- Collective Cannabis Cultivation OK by California Supreme Court
- ASA Argues Anaheim's Dispensary Ban Violates California Law
- Los Angeles Committee Balks on Dispensary Regulations
- San Diego DA Orchestrates Assault on Medical Cannabis
Collective Cannabis Cultivation OK by California Supreme Court
The right of California patients to collective cultivate medical marijuana, and then sue if that right is violated, has been affirmed by the California Supreme Court in another landmark legal victory for ASA.
The court last month refused to review an appellate court ruling that had found for the rights of a seven-patient collective in Paradise. "The California Supreme Court has just told local law enforcement that they must uphold the medical marijuana laws of the state and not hide behind competing federal laws," said ASA Chief Counsel Joe Elford, who litigated the case on behalf of the patients.
Butte County officials had challenged the lower court's ruling, arguing that all members of a patient collective must physically work the garden that produces the cannabis, and that state law only provides an affirmative defense to criminal charges. Butte County Superior Court Judge Barbara Roberts ruled otherwise in September 2007, finding that the contribution of collective members may be solely financial, and patients "should not be required to risk criminal penalties and the stress and expense of a criminal trial in order to assert their rights."
The 3rd District Appellate Court said further that patients enjoy "the same constitutional guarantee of due process available to all individuals," and "[t]he fact that this case involves medical marijuana and a qualified medical marijuana patient does not change these fundamental constitutional rights or an individual's right to assert them."
ASA filed suit in May 2006 on behalf of David Williams, 56, and six other collective members in response to a warrantless search of his home by Butte County Sheriffs in 2005. Under threat of arrest and prosecution, Williams had been forced by law enforcement to uproot 29 of the 42 plants the collective was cultivating.
ASA Argues Anaheim's Dispensary Ban Violates California Law
The case involves a small dispensing collective in Anaheim, Qualified Patients Association, that had been in operation for five months when the city council passed a ban in July 2007. After a superior court ruled against the patients, ASA took up the appeal, arguing that the state medical cannabis law supersedes local bans.
When California's legislature adopted the Medical Marijuana Program act of 2003, its stated intent was to ensure a uniform implementation of the state's medical cannabis initiative. The legislature also determined that patients can collectively cultivate their cannabis and be reimbursed for it. Yet while more than 40 local governments have adopted regulations for the operation of collectives that dispense cannabis to qualified patients, at least 120 have forbidden such dispensaries. The Fourth Appellate District Court, which is expected to issue a decision within 90 days, previously ruled in another ASA case, Garden Grove v. Superior Court, that the state's medical marijuana law was not preempted by federal law and that local officials must uphold state, not federal, law.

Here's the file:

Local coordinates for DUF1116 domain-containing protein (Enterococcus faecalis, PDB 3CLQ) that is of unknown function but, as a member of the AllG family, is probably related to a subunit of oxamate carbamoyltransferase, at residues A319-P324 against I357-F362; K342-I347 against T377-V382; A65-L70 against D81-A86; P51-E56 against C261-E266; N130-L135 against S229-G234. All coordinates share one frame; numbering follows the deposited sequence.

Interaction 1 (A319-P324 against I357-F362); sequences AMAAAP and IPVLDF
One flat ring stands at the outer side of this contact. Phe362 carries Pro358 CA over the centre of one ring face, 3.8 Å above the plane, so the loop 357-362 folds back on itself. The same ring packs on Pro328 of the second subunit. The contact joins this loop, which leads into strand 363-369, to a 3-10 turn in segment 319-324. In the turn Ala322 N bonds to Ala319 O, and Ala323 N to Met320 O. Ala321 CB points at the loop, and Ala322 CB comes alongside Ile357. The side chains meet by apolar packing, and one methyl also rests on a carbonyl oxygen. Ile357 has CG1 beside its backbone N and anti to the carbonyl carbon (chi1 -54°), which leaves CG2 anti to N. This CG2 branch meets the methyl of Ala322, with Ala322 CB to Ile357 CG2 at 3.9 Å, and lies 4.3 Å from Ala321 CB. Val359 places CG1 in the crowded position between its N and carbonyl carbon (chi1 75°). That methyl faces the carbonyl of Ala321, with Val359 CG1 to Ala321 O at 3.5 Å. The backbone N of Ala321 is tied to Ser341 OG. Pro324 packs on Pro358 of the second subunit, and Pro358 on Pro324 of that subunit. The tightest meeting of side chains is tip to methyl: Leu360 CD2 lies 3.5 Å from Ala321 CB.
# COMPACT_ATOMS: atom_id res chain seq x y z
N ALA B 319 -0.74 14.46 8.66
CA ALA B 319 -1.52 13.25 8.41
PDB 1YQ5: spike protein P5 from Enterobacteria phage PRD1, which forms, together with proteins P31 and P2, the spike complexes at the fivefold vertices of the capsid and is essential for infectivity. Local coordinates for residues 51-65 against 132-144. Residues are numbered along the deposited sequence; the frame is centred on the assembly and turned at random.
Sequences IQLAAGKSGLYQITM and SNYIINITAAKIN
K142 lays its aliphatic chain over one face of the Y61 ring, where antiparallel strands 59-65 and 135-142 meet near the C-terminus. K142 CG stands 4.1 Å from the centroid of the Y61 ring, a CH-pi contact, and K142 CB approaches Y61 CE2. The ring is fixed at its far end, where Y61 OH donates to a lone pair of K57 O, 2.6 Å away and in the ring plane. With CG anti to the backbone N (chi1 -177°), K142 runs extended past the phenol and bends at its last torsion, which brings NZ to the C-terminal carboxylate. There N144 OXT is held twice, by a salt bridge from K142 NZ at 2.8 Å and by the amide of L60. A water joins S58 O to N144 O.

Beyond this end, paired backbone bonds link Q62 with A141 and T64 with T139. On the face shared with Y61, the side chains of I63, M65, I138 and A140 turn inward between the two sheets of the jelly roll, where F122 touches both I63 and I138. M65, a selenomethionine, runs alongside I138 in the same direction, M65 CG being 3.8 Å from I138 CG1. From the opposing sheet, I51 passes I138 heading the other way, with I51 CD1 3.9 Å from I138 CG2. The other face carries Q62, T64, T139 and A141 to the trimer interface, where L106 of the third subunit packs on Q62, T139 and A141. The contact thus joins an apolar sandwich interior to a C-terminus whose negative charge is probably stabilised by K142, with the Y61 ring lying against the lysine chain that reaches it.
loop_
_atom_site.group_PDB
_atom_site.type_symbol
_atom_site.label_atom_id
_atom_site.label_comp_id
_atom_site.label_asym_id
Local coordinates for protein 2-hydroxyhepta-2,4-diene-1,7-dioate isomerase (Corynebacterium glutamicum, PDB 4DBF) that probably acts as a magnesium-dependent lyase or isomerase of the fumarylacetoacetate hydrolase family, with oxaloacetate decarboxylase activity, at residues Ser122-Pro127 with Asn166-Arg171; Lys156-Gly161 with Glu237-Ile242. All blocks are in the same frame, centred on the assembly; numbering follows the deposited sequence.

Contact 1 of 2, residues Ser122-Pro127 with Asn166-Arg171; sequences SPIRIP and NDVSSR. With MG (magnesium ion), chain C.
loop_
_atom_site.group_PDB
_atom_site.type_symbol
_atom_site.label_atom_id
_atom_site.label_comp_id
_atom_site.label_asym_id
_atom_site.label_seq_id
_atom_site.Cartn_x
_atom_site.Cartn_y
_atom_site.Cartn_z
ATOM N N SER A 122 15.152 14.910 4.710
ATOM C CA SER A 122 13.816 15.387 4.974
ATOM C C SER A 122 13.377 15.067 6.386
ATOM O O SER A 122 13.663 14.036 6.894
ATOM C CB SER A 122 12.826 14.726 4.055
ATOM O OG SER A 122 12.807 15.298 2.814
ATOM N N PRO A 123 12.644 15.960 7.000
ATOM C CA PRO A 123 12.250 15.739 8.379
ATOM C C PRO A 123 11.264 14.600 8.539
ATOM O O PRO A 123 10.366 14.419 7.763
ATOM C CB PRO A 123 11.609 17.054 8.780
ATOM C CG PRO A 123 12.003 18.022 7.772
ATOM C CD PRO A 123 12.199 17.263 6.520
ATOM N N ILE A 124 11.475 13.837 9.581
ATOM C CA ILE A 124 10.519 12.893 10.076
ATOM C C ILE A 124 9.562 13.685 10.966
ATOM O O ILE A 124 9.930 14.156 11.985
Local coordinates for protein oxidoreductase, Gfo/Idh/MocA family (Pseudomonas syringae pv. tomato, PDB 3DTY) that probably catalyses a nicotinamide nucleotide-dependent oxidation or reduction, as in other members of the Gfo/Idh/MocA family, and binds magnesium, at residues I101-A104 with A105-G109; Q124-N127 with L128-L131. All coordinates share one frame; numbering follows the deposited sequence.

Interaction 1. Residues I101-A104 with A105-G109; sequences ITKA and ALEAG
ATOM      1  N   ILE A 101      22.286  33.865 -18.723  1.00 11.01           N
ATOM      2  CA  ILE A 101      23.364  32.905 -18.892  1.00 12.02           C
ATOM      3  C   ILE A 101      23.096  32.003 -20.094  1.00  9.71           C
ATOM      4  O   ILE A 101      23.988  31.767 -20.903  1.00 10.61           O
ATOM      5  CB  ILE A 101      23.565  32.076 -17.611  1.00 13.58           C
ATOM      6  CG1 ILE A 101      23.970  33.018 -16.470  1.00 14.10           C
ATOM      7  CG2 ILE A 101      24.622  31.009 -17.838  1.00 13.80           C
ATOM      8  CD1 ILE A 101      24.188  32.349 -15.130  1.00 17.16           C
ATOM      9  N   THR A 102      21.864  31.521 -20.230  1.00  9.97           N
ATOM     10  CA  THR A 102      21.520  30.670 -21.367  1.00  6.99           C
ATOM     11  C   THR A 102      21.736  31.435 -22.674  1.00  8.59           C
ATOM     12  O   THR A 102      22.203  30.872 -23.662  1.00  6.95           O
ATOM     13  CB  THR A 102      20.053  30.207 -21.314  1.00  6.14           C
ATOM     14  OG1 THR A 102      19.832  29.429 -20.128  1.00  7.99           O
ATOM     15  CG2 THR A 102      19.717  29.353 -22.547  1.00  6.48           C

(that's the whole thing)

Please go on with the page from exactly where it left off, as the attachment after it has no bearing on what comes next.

Committee Balks on Los Angeles Dispensary Regulations
Four years after the Los Angeles City Council began the process of establishing regulations for the hundreds of medical cannabis dispensaries there, a key committee has said none may be allowed. The three council members who sit on the LA Planning and Land Use Committee (PLUM) appeared to act out of frustration, after City Attorney Carmen Trutanich refused to provide them with an ordinance that would regulate when and where dispensaries can operate. Trutanich's position is that the law does not allow any type of sale of medicinal cannabis, including distributing through storefront patient collectives.
The position of the newly elected city attorney -- while contrary to the legal opinion of many experts, including the state Attorney General -- should not be a surprise. Trutanich has consistently opposed any regulations that create community oversight and facilitate access for patients. In fact, both Trutanich and Los Angeles County District Attorney Steve Cooley are headlining an October 8 training by the California Narcotics Officers Association entitled "The Eradication of Medical Marijuana Dispensaries in the City of Los Angeles and Los Angeles County."
San Diego DA Orchestrates Assault on Medical Cannabis
The day after the San Diego City Council established a medical marijuana task force, District Attorney Bonnie Dumanis had 14 patient collectives raided and arrested 31 people. Two of those arrested have been charged under sealed federal indictments. The DA, a longstanding opponent of medical marijuana, said qualified patients are welcome to grow their own, but they may not purchase it. This opinion conflicts with both the California Attorney General's medical cannabis guidelines and state law which allow patients to provide reimbursement for the medicine they receive.
San Diego officials have long resisted the state's medical cannabis law. County officials sued in a futile attempt to avoid issuing state-mandated ID cards to patients. Local law enforcement has repeatedly called in federal agencies to conduct raids. In 2007 and 2008, continued federal and local raids forced the closure of more than 20 medical marijuana dispensing collectives then operating. An estimated 60 medical cannabis dispensaries opened in San Diego since the state Attorney General issued guidelines in 2008 for their legal operation.